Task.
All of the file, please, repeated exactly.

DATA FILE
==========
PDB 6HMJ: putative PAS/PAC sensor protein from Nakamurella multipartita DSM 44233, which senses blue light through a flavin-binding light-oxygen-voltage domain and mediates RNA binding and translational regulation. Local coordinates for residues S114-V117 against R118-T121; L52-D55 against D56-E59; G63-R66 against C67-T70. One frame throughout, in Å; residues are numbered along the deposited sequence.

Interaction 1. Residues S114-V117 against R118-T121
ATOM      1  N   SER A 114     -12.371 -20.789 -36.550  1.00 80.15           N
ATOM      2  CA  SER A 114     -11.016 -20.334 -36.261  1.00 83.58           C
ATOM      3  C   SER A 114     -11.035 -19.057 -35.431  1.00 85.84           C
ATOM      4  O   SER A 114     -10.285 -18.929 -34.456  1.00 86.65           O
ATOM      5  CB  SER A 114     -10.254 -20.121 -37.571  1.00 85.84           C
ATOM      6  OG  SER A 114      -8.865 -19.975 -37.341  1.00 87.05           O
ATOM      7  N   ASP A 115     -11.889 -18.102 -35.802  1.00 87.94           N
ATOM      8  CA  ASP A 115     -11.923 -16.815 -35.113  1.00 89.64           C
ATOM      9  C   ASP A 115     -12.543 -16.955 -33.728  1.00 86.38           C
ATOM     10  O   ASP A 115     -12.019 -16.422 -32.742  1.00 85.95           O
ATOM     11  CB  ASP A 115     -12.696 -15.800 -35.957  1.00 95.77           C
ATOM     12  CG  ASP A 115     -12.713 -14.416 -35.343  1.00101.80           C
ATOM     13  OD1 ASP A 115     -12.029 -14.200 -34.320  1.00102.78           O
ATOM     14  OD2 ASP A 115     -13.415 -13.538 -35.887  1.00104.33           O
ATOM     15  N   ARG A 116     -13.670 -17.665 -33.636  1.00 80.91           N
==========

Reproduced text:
PDB 6HMJ: putative PAS/PAC sensor protein from Nakamurella multipartita DSM 44233, which senses blue light through a flavin-binding light-oxygen-voltage domain and mediates RNA binding and translational regulation. Local coordinates for residues S114-V117 against R118-T121; L52-D55 against D56-E59; G63-R66 against C67-T70. One frame throughout, in Å; residues are numbered along the deposited sequence.

Interaction 1. Residues S114-V117 against R118-T121
ATOM      1  N   SER A 114     -12.371 -20.789 -36.550  1.00 80.15           N
ATOM      2  CA  SER A 114     -11.016 -20.334 -36.261  1.00 83.58           C
ATOM      3  C   SER A 114     -11.035 -19.057 -35.431  1.00 85.84           C
ATOM      4  O   SER A 114     -10.285 -18.929 -34.456  1.00 86.65           O
ATOM      5  CB  SER A 114     -10.254 -20.121 -37.571  1.00 85.84           C
ATOM      6  OG  SER A 114      -8.865 -19.975 -37.341  1.00 87.05           O
ATOM      7  N   ASP A 115     -11.889 -18.102 -35.802  1.00 87.94           N
ATOM      8  CA  ASP A 115     -11.923 -16.815 -35.113  1.00 89.64           C
ATOM      9  C   ASP A 115     -12.543 -16.955 -33.728  1.00 86.38           C
ATOM     10  O   ASP A 115     -12.019 -16.422 -32.742  1.00 85.95           O
ATOM     11  CB  ASP A 115     -12.696 -15.800 -35.957  1.00 95.77           C
ATOM     12  CG  ASP A 115     -12.713 -14.416 -35.343  1.00101.80           C
ATOM     13  OD1 ASP A 115     -12.029 -14.200 -34.320  1.00102.78           O
ATOM     14  OD2 ASP A 115     -13.415 -13.538 -35.887  1.00104.33           O
ATOM     15  N   ARG A 116     -13.670 -17.665 -33.636  1.00 80.91           N